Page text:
Most mechanical elements of the bike hid pleasantly surprising features and considerations. The front fork includes shock absorbers with the ability to adjust stiffness. This is actually very important when riding on streets because shock absorbers that are very soft will waste a large portion of the energy the rider exerts.

What is generally known as "the handle bars", or rather the actual handlebars, neck, and stem were all made of real aluminum alloy, rather than the cheap, soft aluminum alloy with high iron content that cheap bikes are typically made of, and this is true of the entire frame as well. The stem is adjustable via aluminum rings, which is another feature that inexpensive store bikes typically forgo. Disappointingly, a bolt was missing from the neck of the handle bars, which you can see in the picture (and video) below.


I was pleasantly surprised to find that the tubes comprising the frame are slightly ovoid in shape along the lower and rear portions. This non-circular shape gives the frame strength along the center axis, which is important for keeping the bike frame from twisting when the motor is outputting some serious torque. Of note, the frame includes holes with rubber grommets for the wiring to run through, streamlining the appearance of the bike significantly.

The entire pedal and front crank assembly is made of steel and high strength aluminum, which is nice compared to off-the-self store bikes. The chain itself needed to be shortened by a single link, which is not uncommon but can be frustrating or impossible without the correct tools. The Shimano shifter and gearset are of good quality and were correctly configured out of the box.


The tires are hybrid, which is to say they lie somewhere between large mountain bike tires and small street tires. This is ideal, because as tired width increases, the amount of energy required to push them increases. However, the actual quality of the rubber tire itself leaves much to be desired. I will almost certainly have to replace them. Despite this, the aluminum wheels are decent.


We finally arrive at the electric portions of the A100. I will first say that it is all low-rent chinese material, but that doesn’t mean it performs poorly or that it will fail over time, it simply means that lots of corners were cut here and there during manufacturing. Some of these cost saving measures have a big impact and some do not. This is where I was most apprehensive before receiving the bike, so I will try to cover every detail for those of you who might decide to give electric a try.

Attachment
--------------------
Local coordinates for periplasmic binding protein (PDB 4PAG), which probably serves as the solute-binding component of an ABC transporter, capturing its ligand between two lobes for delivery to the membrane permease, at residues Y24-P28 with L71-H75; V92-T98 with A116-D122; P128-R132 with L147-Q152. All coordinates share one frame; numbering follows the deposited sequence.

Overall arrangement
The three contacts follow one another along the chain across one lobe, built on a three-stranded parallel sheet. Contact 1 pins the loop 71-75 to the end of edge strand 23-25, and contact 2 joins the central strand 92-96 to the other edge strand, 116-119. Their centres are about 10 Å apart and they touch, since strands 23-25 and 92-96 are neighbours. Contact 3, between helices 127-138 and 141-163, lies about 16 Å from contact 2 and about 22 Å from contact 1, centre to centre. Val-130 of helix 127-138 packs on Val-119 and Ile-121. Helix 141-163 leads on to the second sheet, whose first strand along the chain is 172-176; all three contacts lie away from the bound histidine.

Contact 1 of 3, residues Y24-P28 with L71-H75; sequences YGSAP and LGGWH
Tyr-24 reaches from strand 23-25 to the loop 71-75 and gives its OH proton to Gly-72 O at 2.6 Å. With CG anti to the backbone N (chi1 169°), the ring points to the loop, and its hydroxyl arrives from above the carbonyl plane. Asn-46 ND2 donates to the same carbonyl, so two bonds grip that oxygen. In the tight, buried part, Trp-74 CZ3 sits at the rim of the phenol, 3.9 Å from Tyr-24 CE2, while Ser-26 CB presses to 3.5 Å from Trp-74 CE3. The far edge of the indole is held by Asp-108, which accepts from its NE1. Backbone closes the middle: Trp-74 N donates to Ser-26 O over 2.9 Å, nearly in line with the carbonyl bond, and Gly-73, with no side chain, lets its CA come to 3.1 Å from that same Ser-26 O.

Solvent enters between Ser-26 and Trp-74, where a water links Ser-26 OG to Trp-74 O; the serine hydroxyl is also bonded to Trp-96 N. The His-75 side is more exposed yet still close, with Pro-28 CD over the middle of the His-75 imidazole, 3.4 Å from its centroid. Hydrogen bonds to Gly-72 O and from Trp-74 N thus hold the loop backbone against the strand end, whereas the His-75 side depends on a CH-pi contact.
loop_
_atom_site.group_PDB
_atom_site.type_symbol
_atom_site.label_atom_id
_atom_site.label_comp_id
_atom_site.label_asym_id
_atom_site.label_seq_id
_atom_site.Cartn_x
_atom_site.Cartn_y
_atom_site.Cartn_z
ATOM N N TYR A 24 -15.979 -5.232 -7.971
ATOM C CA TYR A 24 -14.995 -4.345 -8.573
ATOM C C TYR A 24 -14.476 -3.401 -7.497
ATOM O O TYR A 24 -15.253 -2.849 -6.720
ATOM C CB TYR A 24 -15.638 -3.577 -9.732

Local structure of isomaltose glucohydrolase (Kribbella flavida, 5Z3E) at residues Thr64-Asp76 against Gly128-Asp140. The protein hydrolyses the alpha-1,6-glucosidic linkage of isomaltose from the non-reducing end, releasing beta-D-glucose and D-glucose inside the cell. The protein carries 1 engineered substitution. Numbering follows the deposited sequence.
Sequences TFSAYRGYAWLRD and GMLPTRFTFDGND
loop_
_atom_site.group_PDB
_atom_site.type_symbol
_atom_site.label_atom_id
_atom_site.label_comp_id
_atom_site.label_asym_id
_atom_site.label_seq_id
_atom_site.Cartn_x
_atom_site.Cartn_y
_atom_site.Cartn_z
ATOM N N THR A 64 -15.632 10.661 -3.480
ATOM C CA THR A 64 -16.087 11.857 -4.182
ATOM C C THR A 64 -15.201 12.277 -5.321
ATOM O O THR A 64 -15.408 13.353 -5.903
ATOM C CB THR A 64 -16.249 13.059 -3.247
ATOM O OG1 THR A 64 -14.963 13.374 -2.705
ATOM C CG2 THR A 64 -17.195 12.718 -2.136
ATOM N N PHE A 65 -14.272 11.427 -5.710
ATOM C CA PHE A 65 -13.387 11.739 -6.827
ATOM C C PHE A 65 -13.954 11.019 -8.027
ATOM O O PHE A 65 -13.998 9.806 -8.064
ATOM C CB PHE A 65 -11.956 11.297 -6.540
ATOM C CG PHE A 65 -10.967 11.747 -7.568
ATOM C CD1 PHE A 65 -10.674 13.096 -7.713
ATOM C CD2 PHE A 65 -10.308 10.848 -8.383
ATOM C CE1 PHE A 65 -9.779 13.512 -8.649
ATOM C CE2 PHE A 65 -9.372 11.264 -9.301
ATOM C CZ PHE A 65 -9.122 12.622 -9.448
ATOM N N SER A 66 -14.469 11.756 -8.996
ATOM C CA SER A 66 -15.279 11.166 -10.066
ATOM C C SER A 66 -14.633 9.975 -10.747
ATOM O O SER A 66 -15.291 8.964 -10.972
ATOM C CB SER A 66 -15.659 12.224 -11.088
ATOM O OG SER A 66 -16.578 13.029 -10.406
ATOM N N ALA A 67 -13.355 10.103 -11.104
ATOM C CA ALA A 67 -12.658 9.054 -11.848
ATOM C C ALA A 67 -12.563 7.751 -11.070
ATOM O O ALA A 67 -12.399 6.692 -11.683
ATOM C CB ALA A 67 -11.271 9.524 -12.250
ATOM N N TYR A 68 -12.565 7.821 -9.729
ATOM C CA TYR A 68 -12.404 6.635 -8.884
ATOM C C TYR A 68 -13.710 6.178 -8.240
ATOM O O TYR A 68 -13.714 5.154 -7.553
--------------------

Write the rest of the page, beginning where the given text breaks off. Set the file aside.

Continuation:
Starting with the electric motor itself, it is a 36v 350 watt brushless motor. The motor weighs a good bit, pointing towards a healthy portion of copper coiling and magnets. On the A100 product page it states that the motor is capable of handling 700 watts, which I am inclined to believe. However, the motor is engraved with a 350 watt rating right on the center surface giving me some doubt about this 700 watt maximum, but I have some intuitions about why R Martin decided to mention it. Having spent several hours researching these chinese bicycle kits, I found that the difference between the 350 watt kits and the 700-1000 watt kits was almost always the throttle controller itself, and not the motor. 48v kits do seem to have beefier motors. While I do not have hard evidence to back this theory up, if you peruse ebay you will see what I mean. Because of this, and after thoroughly inspecting the internals of the control box, I do genuinely believe that the bottleneck in the system does not reside within the motor itself.



Speaking of the wimpy throttle controller, you can’t even see it in the pictures. In the video review below you can see that the control box is actually hidden in the battery receptacle. This does add to the appearance of the bike, but it also hides how incredibly weak the box itself is. I opened the control box up to look at the circuitry inside and was mightily disappointed. I regret not taking a picture, but there were only six small, poorly soldered mosfets in charge of voltage regulation. If you don’t already know, this voltage regulating circuitry dictates the amount of electricity flowing to the motor entirely, so speed and torque are dictated by this flimsy component. On the bright side, these controllers are very standardized, and a higher wattage controller could easily be swapped out.


I want to spend a moment on the battery itself. It weighs only 10 pounds, which isn’t light per-say, but it definitely beats the lead acid equivalent. The battery resides inside an aluminum enclosure that slides into a receptacle inside the battery cage and has a red LED light in the back for safety.



At the end of the review I’ve included a video about how I’ve modified the bike, and therein you can see the actual lithium battery freed from its aluminum enclosure. I learned some interesting things about large lithium batteries from this endeavor, first and foremost that you DO NOT mess around with these high voltage, high amperage batteries without knowing what you’re doing. This battery literally detonated my multi-meter even when using the 10amp circuit. When modifying the battery I was very lucky not to have shocked or burned myself badly in the process, but I was also wearing protective rubber gloves for most of the process. I did short the battery on a couple of occasions and, let me tell you, if you’ve seen how much a nice new car battery sparks when you connect the terminals, you have no idea how violently a battery can spark until you’ve messed with one of these. My soldering assistant was clipped to the insulation of the positive battery terminal at one point, and after shifting my weight slightly I managed to nudge the outside barrel of the charging port against the metal foot of the soldering assistant and the spark was so violent that it shot nearby screws in every direction. I’m serious people, do not underestimate the power of these things.